The appeal against Research Affiliates LLC v Commissioner of Patents  FCA 71 has been dismissed. The Full Federal Court has confirmed that Research Affiliates’ invention relating to a computer implemented method for the construction and use of passive portfolios and indexes for securities trading is not patentable subject matter. Please click here to read the full judgment.
This judgment has confirmed that unpatentable abstract ideas or business schemes – in this case, portfolios and indexes – do not become patentable merely by being implemented on a computer.
Nonetheless, the judgment provided that computer implemented inventions can still be patentable if the computer is “integral” to the invention. Therefore the judgment is a reminder that information about how an invention is implemented by means of computers should be provided in the description and in the claims to support an argument for patent eligibility.
The invention in this case related to a method of constructing data indicative of a non-capitalisation weighted portfolio of assets implemented on a computer, that had a series of steps starting with receipt of data gathered with regard to a plurality of assets. The computer was used to receive the data and to provide “weighting means” for weighting each of the plurality of assets.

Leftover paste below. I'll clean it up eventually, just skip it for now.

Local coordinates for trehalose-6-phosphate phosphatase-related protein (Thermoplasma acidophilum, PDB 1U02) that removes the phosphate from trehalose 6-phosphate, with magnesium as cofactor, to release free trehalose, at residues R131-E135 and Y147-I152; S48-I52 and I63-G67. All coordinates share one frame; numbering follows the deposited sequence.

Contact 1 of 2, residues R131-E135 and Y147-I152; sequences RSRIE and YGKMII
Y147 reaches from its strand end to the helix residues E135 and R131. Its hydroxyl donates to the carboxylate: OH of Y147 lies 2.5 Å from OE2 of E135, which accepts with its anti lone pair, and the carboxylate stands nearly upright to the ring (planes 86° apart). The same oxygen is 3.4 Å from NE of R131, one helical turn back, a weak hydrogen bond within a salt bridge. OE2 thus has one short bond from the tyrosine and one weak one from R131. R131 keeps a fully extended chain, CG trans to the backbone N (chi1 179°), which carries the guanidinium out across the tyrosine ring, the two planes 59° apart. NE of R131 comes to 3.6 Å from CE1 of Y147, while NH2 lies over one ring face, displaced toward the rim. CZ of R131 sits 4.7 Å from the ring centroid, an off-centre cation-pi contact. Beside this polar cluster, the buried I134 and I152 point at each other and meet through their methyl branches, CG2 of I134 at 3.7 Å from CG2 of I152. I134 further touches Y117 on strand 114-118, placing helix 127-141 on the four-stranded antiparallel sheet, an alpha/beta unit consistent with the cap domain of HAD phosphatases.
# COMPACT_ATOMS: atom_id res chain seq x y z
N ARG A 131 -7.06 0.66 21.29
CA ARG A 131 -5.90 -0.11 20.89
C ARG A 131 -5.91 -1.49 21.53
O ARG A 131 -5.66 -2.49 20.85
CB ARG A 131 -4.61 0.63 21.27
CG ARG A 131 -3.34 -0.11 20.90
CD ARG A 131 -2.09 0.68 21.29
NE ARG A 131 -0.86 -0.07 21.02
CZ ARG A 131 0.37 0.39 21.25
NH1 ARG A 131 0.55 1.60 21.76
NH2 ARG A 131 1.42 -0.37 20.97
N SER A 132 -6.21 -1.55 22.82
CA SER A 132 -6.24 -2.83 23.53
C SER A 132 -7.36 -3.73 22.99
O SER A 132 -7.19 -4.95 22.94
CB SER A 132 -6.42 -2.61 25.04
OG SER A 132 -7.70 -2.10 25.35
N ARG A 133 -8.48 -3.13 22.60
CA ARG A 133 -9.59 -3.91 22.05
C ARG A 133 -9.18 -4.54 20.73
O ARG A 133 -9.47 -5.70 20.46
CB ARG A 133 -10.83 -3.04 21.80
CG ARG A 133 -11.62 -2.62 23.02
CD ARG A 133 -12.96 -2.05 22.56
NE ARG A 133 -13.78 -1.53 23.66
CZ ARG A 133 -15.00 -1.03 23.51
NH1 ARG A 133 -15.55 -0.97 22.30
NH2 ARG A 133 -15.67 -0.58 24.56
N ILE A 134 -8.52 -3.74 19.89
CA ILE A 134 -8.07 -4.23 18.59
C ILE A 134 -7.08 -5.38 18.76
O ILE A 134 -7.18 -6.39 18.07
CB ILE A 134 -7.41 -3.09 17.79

The Court conceded that there is no formula that can be mechanically applied to determine if claimed methods are properly the subject of a patent – instead, it is necessary to understand the claimed invention itself. The claimed invention is considered to be a matter of substance, not merely a matter of form, and is the result of human ingenuity. Therefore it is the claimed invention itself that is to be assessed according to the principles of National Research Development Corporation v Commissioner of Patents  HCA 67 (NRDC)
The Court at  took a broader view of the question of patentability than the primary Judge saying “we do not see that the question of patentability can be answered by the observation that the method is simply the writing down of the information – a modern equivalent of writing the schemes on a piece of paper.” The Court was of the view that this would ignore the “utilisation of the power of a computer to generate information … [and] would also render unpatentable many methods that are inventive uses of a computer that utilise previously unknown abilities of software and hardware”.
Nonetheless, in the claims of the Research Affiliates invention, the significance in the method claim of the invention was in the content of the data rather than any specific effect generated by the computer and that, in determining whether a claimed invention is patentable subject matter, it is necessary to look also to the substance of the invention. The Court held that, in this case, the claimed method clearly involved an abstract idea (albeit an inventive idea).